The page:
Africa with Wilderness Safaris
Camps with Wilderness Safaris
Explorations with Wilderness Safaris
Caring Scorpion Mother On a late afternoon Scorpion Walk we found a beautiful female turf-burrowing scorpion Cheloctonus jonesii with her young offspring. The young do not feed much at this stage, but absorb nutrients from the mother’s body. They stay within the protective custody of their mother until they moult for the first time. This period can last up to 14 days, depending on the species.
The mother is fierce in the defence of her young and the mother-child bond is maintained by scent. If a young scorpion falls off its mother’s back, she will gently pick it up and put it back again.
When the babies are this small, they are vulnerable to predation by geckos, skinks, spiders and birds etc. because of their small size, conspicuous colouration and soft exoskeletons. After their first moult, the young will begin to venture away from the mother for the first time. Because the mothers invest a lot of time and effort in their young, their survival rate is very high.
During the month of May, we hosted Russel Dunkley from Lobster Ink in Cape Town. He spent three days training our staff and getting them comfortable with all the inspiring courses available on the Wilderness training programme.
Our staff completed training in various course such as “The Wilderness Way,” communication, presentation and etiquette, housekeeping, introduction to bar service, procedures and documentation, amongst others.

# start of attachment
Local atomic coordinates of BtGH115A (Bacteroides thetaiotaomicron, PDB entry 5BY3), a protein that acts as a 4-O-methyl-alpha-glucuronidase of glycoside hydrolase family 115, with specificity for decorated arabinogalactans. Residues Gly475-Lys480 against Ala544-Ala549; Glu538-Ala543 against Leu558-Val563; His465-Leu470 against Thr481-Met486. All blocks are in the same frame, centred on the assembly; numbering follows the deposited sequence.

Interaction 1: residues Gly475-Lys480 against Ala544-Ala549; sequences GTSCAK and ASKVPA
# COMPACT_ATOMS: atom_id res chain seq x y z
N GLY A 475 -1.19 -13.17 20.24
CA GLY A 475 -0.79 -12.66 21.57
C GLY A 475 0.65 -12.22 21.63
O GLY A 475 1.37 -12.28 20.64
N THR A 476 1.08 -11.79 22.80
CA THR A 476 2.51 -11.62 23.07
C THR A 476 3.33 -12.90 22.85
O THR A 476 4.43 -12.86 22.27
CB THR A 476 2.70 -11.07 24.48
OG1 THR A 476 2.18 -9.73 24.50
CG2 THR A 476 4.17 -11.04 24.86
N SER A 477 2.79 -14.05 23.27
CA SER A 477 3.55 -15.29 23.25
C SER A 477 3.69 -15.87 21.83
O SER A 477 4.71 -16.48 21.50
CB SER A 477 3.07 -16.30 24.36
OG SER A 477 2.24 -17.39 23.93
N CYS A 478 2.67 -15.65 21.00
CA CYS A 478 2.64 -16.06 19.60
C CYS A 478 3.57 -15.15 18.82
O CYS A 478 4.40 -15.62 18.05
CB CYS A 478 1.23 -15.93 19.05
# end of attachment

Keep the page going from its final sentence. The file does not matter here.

These courses identify any gaps that may need to be filled and evaluate the levels staff are at, encouraging them to learn more skills which they can put to good use during their time at Rocktail.
The staff then wrote tests on their courses, achieving an average of 93%. We are excited to maintain everyone’s enthusiasm for this training going forward.
We started our second group of volunteers from Gugulesizwe village on their four-month training programme. After the first group’s success we now have a new group of local young people interested in learning and improving themselves, and in so doing, building confidence and the necessary skills to stand them in good stead for future employment.
We consider this programme a win-win for both Rocktail as well as the volunteers as they are actually paid for their efforts in camp, which means a lot to them. With this money, they can start building and planning a future and contribute to their families and local communities in a positive way.
But much more importantly, they are given a sense of self-esteem and self-worth, a sense of pride to become someone other villagers will look up to and respect. They are also taken off the village streets, and away from the opportunity for criminal activity, and are given a sense of belonging to something bigger and more important.